** Make sure that you cover all sections of the linoblock evenly with the ink **

  The above problems with uneven pressure can also be caused by not putting enough ink on the linoblock or missing sections – as seen on the left. The opposite can also occur with the over-inking of the linoblock – as seen on the right. This can happen as easily as under-inking ! It is essentially when you try to roll too much ink on the block – this could be to avoid under-inking. It means the finer carving work such as fine lines “fill in” or you end up with raised lines of ink around the edges of the carved or white sections or you can see a ‘texture’ of ink on the surface of the dried print. I find viewing the inked linoblock against the light to check the ink levels can help – sometimes you can see some of these problems – add additional ink or print this over-inked block on cheap paper and remove excessive ink before moving back to the editioned prints.

The problem of oil-based inks and their susceptibility to weather conditions can contribute to over or under inked prints. Cold weather the ink gets stiff and tacky and may need warming a little and in hot weather when the ink is thinner you may need to apply less. When using the roller whilst inking the plate before transferring the ink there is s definite ‘even hiss’ sound to the ink indicating the ink is ready to transfer – as opposed to an ‘uneven tacky’ sound that indicates the ink needs more ‘work’ (rolling) to even it out. Much of this is trial and error for individual linocut printmakers to find what works for them.


There is a larger circular mark in this following print.

This leads me to the next common printing problem or flaw….



** Make sure you clean all excess ‘linochips’ (from carving) and any dirt particles from your linoblock before printing **

  Small ‘chips’ left on the carved sections of the linoblock, dirt particles or even fine hair can be picked up when inking the linoblock and end up on your print or linoblock. These then create small white ‘patches’ on your print. So if you end up with a spot enclosed by an unprinted white circles – this is what has caused it. Often this can be avoided by checking against the light your linoblock after inking and looking for any raised surfaces. These can be removed using a small palette knife before printing to avoid this problem. Ensure that you re-roll this section to ensure that ink now is in the ‘missed’ section. Check your roller for these particles as well. If you are careful you can lift the paper off that section without removing the whole paper then remove the particle, place the paper back and re-burnish or press – but this needs to be done carefully….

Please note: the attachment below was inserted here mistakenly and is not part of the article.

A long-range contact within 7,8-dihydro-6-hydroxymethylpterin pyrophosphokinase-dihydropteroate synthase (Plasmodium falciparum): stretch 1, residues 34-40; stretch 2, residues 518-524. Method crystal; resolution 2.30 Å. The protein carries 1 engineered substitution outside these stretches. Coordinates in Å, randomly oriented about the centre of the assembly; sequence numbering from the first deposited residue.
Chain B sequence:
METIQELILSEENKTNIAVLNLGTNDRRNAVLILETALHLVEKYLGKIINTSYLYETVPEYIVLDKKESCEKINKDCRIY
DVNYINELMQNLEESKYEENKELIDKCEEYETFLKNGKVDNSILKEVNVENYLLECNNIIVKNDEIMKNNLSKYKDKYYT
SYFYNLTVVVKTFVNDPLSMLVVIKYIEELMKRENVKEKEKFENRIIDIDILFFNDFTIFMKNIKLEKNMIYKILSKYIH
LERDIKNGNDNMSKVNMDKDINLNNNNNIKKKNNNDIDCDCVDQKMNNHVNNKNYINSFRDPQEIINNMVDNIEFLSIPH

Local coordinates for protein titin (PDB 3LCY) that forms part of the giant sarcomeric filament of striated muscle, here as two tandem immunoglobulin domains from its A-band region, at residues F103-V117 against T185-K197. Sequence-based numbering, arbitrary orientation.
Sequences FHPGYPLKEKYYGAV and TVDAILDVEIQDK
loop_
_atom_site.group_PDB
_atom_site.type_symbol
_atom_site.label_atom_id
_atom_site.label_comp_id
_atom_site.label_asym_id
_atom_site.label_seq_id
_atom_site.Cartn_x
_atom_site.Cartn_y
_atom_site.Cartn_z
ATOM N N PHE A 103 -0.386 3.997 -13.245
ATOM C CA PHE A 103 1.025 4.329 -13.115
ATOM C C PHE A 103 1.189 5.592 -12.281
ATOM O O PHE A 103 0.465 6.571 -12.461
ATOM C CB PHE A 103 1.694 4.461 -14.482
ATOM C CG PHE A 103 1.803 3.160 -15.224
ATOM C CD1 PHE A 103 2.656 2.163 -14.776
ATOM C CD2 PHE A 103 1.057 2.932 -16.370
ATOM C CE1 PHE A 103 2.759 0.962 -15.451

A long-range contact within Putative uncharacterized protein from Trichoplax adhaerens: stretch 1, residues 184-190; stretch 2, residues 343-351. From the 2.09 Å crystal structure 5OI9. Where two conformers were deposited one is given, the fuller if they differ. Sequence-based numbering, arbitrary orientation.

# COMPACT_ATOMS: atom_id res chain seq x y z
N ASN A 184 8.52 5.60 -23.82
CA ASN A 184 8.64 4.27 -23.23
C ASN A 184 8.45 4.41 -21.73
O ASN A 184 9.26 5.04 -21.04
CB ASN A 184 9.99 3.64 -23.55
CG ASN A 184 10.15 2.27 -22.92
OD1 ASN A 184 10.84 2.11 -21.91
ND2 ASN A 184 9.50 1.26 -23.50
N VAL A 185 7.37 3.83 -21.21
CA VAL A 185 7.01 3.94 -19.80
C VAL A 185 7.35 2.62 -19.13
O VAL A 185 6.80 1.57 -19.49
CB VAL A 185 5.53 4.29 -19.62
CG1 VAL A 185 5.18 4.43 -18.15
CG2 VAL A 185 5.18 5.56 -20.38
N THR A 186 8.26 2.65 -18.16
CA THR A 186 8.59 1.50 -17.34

** Make sure that you do not move the paper on the linoblock **

A final problem I will talk about is if the paper moves at all on the surface of the inked linoblock or if when you carefully place the paper on the inked block you move the paper then you get a ‘doubled’ or blurred image.

Generally you would set up a clean baseboard registration marking where to place the linoblock and where the paper needs to be placed.

Start by placing one edge of the paper (I use the left side as I am right-handed) in the correct position – hold this edge gently on place whilst you carefully place the paper across the block until you reach the other side. This is an extremely frustrating problem and essentially means this print is discarded. I do however use these particular prints when do ‘proofs’ or trial runs in the handcolouring with watercolours – so not all is lost…


Copyright – Lynette Weir